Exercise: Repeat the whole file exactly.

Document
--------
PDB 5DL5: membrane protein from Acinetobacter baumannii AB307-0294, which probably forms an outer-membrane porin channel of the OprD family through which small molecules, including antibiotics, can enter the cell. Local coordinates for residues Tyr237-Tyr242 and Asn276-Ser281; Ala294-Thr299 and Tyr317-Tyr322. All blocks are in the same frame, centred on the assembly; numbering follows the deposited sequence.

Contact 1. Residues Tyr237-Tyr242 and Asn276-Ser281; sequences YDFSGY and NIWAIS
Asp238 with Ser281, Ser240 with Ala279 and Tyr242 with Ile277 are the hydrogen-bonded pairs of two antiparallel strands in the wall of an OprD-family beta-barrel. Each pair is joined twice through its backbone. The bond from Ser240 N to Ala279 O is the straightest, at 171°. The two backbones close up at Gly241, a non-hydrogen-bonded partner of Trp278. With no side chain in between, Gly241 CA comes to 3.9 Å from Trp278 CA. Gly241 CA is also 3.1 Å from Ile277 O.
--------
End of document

PDB 5DL5: membrane protein from Acinetobacter baumannii AB307-0294, which probably forms an outer-membrane porin channel of the OprD family through which small molecules, including antibiotics, can enter the cell. Local coordinates for residues Tyr237-Tyr242 and Asn276-Ser281; Ala294-Thr299 and Tyr317-Tyr322. All blocks are in the same frame, centred on the assembly; numbering follows the deposited sequence.

Contact 1. Residues Tyr237-Tyr242 and Asn276-Ser281; sequences YDFSGY and NIWAIS
Asp238 with Ser281, Ser240 with Ala279 and Tyr242 with Ile277 are the hydrogen-bonded pairs of two antiparallel strands in the wall of an OprD-family beta-barrel. Each pair is joined twice through its backbone. The bond from Ser240 N to Ala279 O is the straightest, at 171°. The two backbones close up at Gly241, a non-hydrogen-bonded partner of Trp278. With no side chain in between, Gly241 CA comes to 3.9 Å from Trp278 CA. Gly241 CA is also 3.1 Å from Ile277 O.